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France wants EU help to stop illegal migration after Channel tragedy

French President Emmanuel Macron
French President Emmanuel Macron Copyright Credit: AP
Copyright Credit: AP
By Euronews with AFP, AP
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At least 27 migrants died after their boat sank near Calais, authorities said, making it the largest tragedy of its kind in the Channel.


French President Emmanuel Macron appealed for more European cooperation to prevent illegal immigration after 27 migrants died off the coast of Calais in the largest tragedy of its kind in the English Channel.

"When these women and men arrive on the shores of the Channel, it is already too late," Macron said.

He added that "we need to empower our partners and we need to strengthen cooperation with Belgium, the Netherlands, Germany, but also the British and the Commission".

In a phone conversation, Macron and UK Prime Minister Boris Johnson vowed to step up cooperation to stop smugglers from organising the illegal Channel crossings.

France has invited Belgian, German, Dutch and British ministers as well as the European Commission to a meeting in Calais on Sunday.

The accident marks the biggest loss of life during attempted illegal crossings of the Channel, according to International Organisation for Migration. It comes as record numbers of migrants have attempted to cross from France to the United Kingdom this year.

Johnson was holding a meeting of the government’s crisis committee, COBRA, in response to the channel tragedy, his office said.

Speaking to reporters gathered in front of 10 Downing Street, Johnson said he was “shocked and appalled and deeply saddened” by the tragedy.

“My thoughts and sympathies are first of all with the victims and their families," he said. "It’s an appalling thing that they have suffered.”

He also stated that he wanted to "do more" with France to discourage illegal crossings.

Macron said on Wednesday evening that "France will not allow [the Channel] to become a cemetery," calling for "immediate reinforcements" to Frontex and an emergency European meeting.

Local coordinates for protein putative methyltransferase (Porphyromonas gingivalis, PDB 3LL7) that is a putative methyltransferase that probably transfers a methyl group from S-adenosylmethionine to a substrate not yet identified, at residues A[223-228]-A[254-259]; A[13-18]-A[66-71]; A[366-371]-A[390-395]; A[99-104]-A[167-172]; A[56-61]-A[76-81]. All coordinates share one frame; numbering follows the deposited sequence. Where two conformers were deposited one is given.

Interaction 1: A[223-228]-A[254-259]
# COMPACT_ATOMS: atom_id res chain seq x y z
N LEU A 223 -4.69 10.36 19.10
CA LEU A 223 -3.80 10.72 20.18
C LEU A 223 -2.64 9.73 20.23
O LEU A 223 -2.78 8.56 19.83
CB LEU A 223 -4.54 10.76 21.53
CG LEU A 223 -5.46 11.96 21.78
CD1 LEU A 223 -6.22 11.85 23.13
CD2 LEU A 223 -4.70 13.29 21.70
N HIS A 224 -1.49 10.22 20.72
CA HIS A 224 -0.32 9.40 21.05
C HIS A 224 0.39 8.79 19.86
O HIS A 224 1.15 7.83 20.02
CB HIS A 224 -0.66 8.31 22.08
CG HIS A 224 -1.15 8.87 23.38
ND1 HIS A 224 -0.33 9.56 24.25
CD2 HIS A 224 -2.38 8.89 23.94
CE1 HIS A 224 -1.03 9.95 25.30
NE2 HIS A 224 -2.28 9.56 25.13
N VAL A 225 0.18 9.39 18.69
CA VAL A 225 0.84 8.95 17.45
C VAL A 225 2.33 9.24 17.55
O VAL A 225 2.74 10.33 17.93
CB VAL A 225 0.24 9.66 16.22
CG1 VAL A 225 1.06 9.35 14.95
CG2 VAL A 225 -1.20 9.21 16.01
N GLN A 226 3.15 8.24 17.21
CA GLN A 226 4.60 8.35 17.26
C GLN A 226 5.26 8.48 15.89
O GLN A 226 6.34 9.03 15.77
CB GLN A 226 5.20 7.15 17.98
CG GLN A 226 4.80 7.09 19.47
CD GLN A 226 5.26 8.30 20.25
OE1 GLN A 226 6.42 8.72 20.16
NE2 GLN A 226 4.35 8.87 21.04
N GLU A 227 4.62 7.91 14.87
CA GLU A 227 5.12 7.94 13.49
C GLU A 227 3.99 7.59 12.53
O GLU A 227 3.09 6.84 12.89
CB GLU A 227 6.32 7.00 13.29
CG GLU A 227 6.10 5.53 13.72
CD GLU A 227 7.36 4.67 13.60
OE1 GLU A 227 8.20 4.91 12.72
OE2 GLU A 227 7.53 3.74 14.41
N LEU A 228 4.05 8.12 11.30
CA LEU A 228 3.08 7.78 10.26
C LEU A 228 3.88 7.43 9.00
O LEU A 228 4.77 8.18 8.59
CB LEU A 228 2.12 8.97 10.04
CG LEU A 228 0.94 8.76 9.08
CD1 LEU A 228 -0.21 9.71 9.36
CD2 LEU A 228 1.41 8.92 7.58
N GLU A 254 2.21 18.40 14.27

London 'renews offer' for joint patrols in France

UK interior minister Priti Patel said she had renewed an offer to host joint patrols with France with "more officers on the ground".

Calais lawmaker Pierre-Henri Dumont told the BBC that more patrols “will not change anything because we have 200 to 300 kilometres of shore to monitor 24/7."

French interior minister Gerald Darmanin, meanwhile, reiterated France's call for the UK to reform their labour market.

"It is also the attractiveness of Great Britain which is in question, in particular its labour market, since everyone knows that there are a million, more than a million, 1,200,000 illegal immigrants in Great Britain and that English employers use this labour to manufacture the things that the English consume," he told RTL.


Macron told Johnson he expects full cooperation from the British and that they do not use the tragic situation “for political purposes,” the Elysée said.

What happened off the coast of Calais?

Fishermen initially reported discovering bodies floating in the water at around 14h CET on Wednesday.

The regional maritime authority, which oversees rescue operations, said 27 bodies were found, two people survived and four others were missing and presumed drowned.

"Strong emotion in front of the tragedy of the numerous deaths due to the capsizing of a boat of migrants in the English Channel," Darmanin wrote.


"The criminal nature of the smugglers who organise these crossings cannot be overstated," he added.

Five suspected traffickers have been arrested on suspicion of being linked to the deadly sinking of the dinghy, Darmanin said.

Two have already appeared in court by the end of the day on Wednesday, he stated.

The Dunkirk public prosecutor's office told AFP that an investigation had been opened for "aiding illegal entry and residence in an organised gang" and "aggravated manslaughter".


What's the background to this story?

So far this year, at least three migrants have drowned off the coast of Calais, while four people remain missing.

The narrow strait of water can be dangerous for attempted migrant crossings, due to strong sea currents.

An estimated 22,000 people have reached the UK in small boats this year, more than double the number in 2020.

The British government has agreed to pay France €62.7 million to increase security on its northern coast, but says the situation remains "unacceptable".


Earlier this month, a record of 1,185 people reached the UK in a single day.

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